Little is known about human muscle growth in children with and without cerebral palsy (CP). The MUGgLE study aims to investigate growth-related changes in the three-dimensional (3D) architecture of lower leg muscles (muscle volume, physiological cross-sectional area (PCSA), fascicle length, and pennation angle) in 320 infants and children with and without CP aged < 3 months and 5 to 15 years. Infants have one leg scan (anatomical magnetic resonance imaging (MRI) and diffusion tensor imaging (DTI) images), while children have three scans over three years. The MUGgLE study is ongoing. This thesis presents data derived from the first scan conducted on each of 208 typically developing (TD) infants and children. Chapter 2 provides muscle volumes of ten muscle groups in infants, and the architecture and moment arms of the medial (MG) and lateral gastrocnemius (LG) muscles. By comparing these data to data obtained from adults, it was shown that MG muscle fascicles grow primarily in cross-section rather than in length from birth to adulthood. Chapter 3 determines if lower leg muscles grow synchronously from birth to 15 years. The data show that muscle volumes, normalised to total lower leg volume, vary with age, indicating asynchronous growth. The soleus and MG muscles grow disproportionately faster. Chapter 4 determines muscle-, age-, and sex-conditional distributions of MG and tibialis anterior (TA) muscle architecture from birth to 15 years. Up to age 15 years, both muscles grow nonlinearly in volume, PCSA, and fascicle length, while the pennation angles remain nearly constant. The MG and TA muscle fascicles grow primarily transversely rather than longitudinally over this period. Chapter 5 explores the development and evaluation of a portable dynamometer used to estimate the passive length-tension curves of the gastrocnemius muscles in children. The evaluation shows that the dynamometer requires further methodological refinements to be reliable enough for clinical and research use. This thesis contributes to the fields of biomechanics, muscle physiology, and human anatomy, providing the largest high-resolution 3D dataset of muscle architecture in children to date. Biomechanists can use the data to build more effective structure-function models of children’s muscles, clinicians can use the data to investigate disordered muscle growth in children and inform early interventions and treatments, and academics can use the data to teach muscle and bone anatomy.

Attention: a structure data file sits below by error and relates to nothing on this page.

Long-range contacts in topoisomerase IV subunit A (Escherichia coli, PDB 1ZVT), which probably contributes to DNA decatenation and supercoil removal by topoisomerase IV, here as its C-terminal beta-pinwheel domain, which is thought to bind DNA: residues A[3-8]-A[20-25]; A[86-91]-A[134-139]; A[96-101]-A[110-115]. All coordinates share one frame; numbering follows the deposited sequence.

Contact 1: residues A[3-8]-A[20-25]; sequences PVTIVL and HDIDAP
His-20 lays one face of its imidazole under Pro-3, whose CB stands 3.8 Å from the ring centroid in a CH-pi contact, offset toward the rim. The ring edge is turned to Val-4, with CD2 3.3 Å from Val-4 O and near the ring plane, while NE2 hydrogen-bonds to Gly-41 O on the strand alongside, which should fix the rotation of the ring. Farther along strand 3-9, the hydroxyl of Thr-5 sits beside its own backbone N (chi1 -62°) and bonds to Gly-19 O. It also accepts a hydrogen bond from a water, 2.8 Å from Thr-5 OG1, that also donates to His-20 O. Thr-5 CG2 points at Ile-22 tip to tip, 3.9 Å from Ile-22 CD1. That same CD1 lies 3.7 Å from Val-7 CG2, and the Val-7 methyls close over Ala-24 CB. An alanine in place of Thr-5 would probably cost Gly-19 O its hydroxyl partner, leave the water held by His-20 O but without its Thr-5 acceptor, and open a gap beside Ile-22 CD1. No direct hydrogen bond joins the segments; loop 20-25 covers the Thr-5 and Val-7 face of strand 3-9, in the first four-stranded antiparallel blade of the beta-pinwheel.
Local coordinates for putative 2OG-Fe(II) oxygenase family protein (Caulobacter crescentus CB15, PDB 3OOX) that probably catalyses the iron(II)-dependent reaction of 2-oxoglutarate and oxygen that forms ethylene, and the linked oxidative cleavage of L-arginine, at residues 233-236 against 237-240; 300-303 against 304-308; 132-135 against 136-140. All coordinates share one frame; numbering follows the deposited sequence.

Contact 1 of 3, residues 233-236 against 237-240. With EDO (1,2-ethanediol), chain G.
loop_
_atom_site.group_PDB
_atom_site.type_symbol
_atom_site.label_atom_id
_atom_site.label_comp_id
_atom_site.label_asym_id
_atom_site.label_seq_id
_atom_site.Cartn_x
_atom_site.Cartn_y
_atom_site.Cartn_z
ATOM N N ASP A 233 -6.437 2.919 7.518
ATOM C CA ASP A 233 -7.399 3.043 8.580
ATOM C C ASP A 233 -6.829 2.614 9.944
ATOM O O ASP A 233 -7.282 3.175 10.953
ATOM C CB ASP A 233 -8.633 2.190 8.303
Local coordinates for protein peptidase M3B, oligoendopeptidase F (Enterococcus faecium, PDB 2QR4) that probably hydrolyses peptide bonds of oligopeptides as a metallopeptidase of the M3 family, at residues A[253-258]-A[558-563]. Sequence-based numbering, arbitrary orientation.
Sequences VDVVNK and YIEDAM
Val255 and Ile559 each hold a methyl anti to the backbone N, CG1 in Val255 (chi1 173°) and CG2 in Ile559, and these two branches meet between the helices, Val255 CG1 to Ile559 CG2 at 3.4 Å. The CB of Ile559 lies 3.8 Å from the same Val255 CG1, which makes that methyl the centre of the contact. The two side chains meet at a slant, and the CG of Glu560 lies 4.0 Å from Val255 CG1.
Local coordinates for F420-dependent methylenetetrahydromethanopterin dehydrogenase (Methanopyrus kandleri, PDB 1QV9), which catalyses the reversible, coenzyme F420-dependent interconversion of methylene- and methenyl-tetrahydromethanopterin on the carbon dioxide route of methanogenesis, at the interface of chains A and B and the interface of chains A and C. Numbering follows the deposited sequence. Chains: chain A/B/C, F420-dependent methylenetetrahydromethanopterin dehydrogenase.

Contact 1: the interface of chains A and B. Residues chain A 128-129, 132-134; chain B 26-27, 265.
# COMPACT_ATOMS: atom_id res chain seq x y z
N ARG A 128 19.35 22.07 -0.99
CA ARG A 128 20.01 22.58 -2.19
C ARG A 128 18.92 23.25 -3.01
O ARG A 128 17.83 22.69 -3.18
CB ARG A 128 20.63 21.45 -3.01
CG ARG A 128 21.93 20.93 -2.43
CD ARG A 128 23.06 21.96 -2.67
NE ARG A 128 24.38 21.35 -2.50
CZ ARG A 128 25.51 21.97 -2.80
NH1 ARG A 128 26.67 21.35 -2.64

• (2023) Bradbury, Tom
    Thesis
    Background: Chronic Obstructive Pulmonary Disease (COPD) is a minimally reversible, inflammatory condition of the lower airways. Addressing exacerbations – acute episodes of symptom worsening - has emerged as a priority in the development of COPD management strategies and shapes the ethos behind trial design and concepts of efficacy in this field. Currently, there is poor consensus as to how the different aspects of exacerbations should be integrated into clinical trial outcomes. Furthermore, as COPD exacerbations are a relatively newly defined clinical entity there is a need to re-examine previous assumptions regarding the clinical efficacy of established interventions, incorporating updated knowledge and research methods. Aims: The aim of this thesis was to investigate how COPD exacerbations are represented and used as a measured outcome of efficacy and safety in past and current clinical trials of exacerbation prevention and management. The secondary aim was to develop a range of skills needed to conduct original research in this area. Methods: Five studies were conducted. These were a systematic literature review of exacerbation-based outcomes in published clinical trials, qualitative analysis of original interview data to assess COPD patient priorities in exacerbation treatment and future research, and a case series of an app-based exacerbation identification system. Quantitative analyses of the TASCS (Theophylline and Steroids in COPD Study) and PACE (Preventing Adverse Cardiac Events in COPD) trial datasets were performed to advance our understanding of how pharmacological agents modulate exacerbation properties in different COPD patient phenotypes. Results & Conclusions: The heterogeneity and evolving understanding of the pathophysiology of COPD is new knowledge which should be incorporated into clinical trial design and conduct. This was shown in the analyses of the TASCS and PACE trial data, where established understandings of exacerbations and different patient phenotypes were challenged by the findings. The results of the remaining three studies suggest that: (i) trial outcomes pertaining to exacerbations should be standardised and validated, and (ii) how these outcomes are defined, valued by patients, and measured should be clearly communicated and accurately cited. This will improve data quality, enhance representation of patient values in future research and minimise ambiguity in communicating research results.

  • (2023) Sehnert, Rebecca
    Thesis